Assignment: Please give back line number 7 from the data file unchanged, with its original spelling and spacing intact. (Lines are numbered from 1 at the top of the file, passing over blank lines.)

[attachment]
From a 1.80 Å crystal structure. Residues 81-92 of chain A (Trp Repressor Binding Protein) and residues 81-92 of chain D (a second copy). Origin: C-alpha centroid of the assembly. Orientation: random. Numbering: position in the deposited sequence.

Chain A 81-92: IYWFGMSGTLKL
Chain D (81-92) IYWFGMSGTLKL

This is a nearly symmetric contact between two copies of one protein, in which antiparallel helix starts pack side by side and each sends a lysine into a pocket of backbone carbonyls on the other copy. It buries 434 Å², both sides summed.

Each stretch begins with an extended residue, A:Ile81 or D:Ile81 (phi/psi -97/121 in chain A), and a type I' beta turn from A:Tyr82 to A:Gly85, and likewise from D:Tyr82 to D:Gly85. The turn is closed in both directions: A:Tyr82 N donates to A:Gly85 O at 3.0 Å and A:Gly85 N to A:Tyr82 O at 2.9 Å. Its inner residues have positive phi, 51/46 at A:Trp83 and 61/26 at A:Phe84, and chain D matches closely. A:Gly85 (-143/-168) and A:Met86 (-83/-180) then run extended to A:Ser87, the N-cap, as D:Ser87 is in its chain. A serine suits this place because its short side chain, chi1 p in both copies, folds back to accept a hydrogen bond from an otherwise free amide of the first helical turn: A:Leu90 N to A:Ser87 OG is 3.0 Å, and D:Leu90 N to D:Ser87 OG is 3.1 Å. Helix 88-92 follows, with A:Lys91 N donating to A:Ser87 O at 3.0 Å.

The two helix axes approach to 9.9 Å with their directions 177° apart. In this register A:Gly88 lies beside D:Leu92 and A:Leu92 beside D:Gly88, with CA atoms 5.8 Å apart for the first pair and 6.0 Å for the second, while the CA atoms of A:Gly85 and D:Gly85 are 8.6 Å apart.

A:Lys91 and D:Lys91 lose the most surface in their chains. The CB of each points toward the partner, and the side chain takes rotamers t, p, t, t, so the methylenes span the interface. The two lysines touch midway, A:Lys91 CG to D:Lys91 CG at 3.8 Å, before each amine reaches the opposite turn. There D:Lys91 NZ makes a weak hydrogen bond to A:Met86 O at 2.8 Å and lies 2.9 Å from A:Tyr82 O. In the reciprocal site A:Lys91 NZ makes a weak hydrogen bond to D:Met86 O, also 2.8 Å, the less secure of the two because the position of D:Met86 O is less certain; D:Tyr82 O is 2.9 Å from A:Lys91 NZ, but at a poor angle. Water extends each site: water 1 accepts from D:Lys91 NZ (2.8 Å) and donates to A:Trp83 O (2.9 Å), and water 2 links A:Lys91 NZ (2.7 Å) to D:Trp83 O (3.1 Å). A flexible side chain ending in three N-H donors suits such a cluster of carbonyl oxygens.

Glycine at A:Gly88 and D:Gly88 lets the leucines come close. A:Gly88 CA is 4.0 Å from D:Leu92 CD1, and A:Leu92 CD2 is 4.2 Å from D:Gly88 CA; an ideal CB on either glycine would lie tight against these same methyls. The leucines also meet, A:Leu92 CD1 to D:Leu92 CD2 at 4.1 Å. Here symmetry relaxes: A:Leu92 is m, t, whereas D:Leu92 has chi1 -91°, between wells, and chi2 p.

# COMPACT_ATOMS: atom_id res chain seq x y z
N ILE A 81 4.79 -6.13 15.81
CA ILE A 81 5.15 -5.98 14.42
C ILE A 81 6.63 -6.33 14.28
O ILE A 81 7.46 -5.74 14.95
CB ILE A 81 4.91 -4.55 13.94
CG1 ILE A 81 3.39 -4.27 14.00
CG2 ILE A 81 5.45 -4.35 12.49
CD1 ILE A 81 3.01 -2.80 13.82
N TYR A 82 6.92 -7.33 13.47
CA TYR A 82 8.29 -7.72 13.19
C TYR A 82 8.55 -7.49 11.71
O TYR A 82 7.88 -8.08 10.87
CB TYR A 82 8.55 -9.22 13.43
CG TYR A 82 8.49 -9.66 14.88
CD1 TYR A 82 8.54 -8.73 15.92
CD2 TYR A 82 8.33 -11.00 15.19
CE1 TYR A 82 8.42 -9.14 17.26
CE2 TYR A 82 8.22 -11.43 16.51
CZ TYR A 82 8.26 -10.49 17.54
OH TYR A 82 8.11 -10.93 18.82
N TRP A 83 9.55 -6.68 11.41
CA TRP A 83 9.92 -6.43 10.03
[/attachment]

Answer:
A:Lys91 and D:Lys91 lose the most surface in their chains. The CB of each points toward the partner, and the side chain takes rotamers t, p, t, t, so the methylenes span the interface. The two lysines touch midway, A:Lys91 CG to D:Lys91 CG at 3.8 Å, before each amine reaches the opposite turn. There D:Lys91 NZ makes a weak hydrogen bond to A:Met86 O at 2.8 Å and lies 2.9 Å from A:Tyr82 O. In the reciprocal site A:Lys91 NZ makes a weak hydrogen bond to D:Met86 O, also 2.8 Å, the less secure of the two because the position of D:Met86 O is less certain; D:Tyr82 O is 2.9 Å from A:Lys91 NZ, but at a poor angle. Water extends each site: water 1 accepts from D:Lys91 NZ (2.8 Å) and donates to A:Trp83 O (2.9 Å), and water 2 links A:Lys91 NZ (2.7 Å) to D:Trp83 O (3.1 Å). A flexible side chain ending in three N-H donors suits such a cluster of carbonyl oxygens.